Hamelman’s Whole-Wheat Bread with a Multigrain Soaker

Hamelman's Whole-Wheat Bread with a Multigrain Soaker

Hamelman's Whole-Wheat Bread with a Multigrain Soaker

BBD#20 – Multigrain Breads hosted by Tangerine’s Kitchen

Update: the roundup has been posted!

My new favourite multigrain!

I’m not kidding – this is really good bread. The recipe may look complicated but each component can be assembled on a relatively flexible schedule, and you can play around with different combinations of grains in the soaker. I was impressed by how well the loaves kept and tasted – the hearty slices are especially good toasted. The nutty flavour of the whole wheat blends nicely with the other grains, making this recipe a definite keeper.

Whole-Wheat Bread with a Multigrain Soaker

from Jeffrey Hamelman’s Bread: A Baker’s Book of Techniques and Recipes

Makes three medium loaves [I chose to shape the dough as two large loaves in 9″ x 5″ pans]

*Note: I’ve converted the weight measurements, scaled for the home baker, below to metric (g) instead of the avoirdupois system (lb/oz), which just confuses me. :P Also note that the volume measurements as given by the book are approximate and adjustments may be necessary.

Pâte Fermentée

- bread flour     317.8 g — 2 1/2 cups
– water     207.1 g — 7/8 cup
– salt     5.7 g — 1 tsp
– instant dry yeast     1/8 tsp

Mix the ingredients together in a bowl, just until smooth. Cover the bowl and let it sit for 12 to 16 hours at ~70F.

Pate Fermentee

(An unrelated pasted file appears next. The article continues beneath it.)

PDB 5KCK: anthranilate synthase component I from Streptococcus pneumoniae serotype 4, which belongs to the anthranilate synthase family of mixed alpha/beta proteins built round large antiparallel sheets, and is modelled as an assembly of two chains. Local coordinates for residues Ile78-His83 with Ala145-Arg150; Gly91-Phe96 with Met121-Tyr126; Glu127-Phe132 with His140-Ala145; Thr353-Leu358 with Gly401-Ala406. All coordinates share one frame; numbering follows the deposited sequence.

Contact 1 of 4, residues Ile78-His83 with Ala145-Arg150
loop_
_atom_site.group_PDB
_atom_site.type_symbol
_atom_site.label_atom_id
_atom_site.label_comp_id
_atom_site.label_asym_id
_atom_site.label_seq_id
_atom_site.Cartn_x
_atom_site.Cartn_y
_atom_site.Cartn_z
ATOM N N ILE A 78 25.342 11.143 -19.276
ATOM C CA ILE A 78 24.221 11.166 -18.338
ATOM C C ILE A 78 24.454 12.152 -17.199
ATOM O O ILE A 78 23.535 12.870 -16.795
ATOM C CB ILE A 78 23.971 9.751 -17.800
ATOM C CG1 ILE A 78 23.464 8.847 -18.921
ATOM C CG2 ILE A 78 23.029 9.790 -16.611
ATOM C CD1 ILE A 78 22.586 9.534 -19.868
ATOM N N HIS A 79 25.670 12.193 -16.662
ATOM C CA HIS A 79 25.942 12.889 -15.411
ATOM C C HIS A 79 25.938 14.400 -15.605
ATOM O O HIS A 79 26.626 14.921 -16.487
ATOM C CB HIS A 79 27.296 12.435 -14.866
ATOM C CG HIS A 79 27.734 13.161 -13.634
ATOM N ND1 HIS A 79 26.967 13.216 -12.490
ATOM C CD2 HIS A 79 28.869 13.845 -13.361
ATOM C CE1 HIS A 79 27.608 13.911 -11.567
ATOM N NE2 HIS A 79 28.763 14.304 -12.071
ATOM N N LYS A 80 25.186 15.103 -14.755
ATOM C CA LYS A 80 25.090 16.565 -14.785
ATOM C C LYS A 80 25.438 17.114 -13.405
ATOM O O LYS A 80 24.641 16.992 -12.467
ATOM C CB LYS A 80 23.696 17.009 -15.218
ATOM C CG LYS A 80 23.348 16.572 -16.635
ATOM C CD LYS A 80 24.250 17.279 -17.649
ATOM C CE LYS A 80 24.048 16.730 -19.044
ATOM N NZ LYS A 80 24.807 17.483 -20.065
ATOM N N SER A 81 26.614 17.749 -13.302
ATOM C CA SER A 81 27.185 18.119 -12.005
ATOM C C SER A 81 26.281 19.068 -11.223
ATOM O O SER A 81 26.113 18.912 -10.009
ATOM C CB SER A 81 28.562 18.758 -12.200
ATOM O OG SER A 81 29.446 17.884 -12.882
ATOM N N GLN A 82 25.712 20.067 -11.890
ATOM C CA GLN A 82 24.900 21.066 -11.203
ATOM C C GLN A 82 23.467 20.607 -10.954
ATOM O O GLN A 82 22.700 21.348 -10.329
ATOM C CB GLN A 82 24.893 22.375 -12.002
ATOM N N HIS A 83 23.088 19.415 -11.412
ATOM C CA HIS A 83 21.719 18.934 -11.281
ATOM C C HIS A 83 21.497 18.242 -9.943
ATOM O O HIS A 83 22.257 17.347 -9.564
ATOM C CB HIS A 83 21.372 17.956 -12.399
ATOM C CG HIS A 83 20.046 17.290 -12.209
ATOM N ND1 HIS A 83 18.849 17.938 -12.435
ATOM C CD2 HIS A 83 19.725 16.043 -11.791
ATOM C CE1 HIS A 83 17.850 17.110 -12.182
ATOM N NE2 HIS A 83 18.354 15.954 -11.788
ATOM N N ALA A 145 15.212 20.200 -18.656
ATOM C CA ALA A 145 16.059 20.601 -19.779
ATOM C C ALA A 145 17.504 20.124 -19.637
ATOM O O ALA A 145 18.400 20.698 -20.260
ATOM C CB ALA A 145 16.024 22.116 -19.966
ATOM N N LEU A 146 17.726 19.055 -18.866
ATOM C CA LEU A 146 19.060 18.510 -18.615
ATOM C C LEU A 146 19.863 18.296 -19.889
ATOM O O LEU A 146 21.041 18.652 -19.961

Pâte fermentée

Soaker

- cracked wheat     45.4 g — 3/8 cup
– coarse cornmeal     45.4 g — 3/8 cup
– millet     45.4 g — 1/4 cup
– oats (I used old-fashioned, not the quick oats)     45.4 g — 1/2 cup
– water, boiling     227 g — 1 cup

Put all of the grains into a bowl and the pour the boiling water over them. Stir just enough to make sure the grains are incorporated and then cover the bowl. Let this sit for at least 4 hours before making the final dough to ensure the grains have had sufficiently absorbed the water to soften up.

This is actually the soaker (all of those softened grains) in the final dough.

This is actually the soaker (all of those softened grains) in the final dough.

Final Dough

- whole-wheat flour     454 g — 3 5/8 cups
– bread flour     136.2 g — 1 cup
– water     275.2 g — 1 1/4 cups
– salt     17 g — 1 tbsp
– instant dry yeast     3.7 g — 1 1/4 tsp
– honey     45.4 g — 2 tbsp
– pâte fermentée, chopped into pieces     530.1 g (all of above)
– soaker     408.2 g (all of above)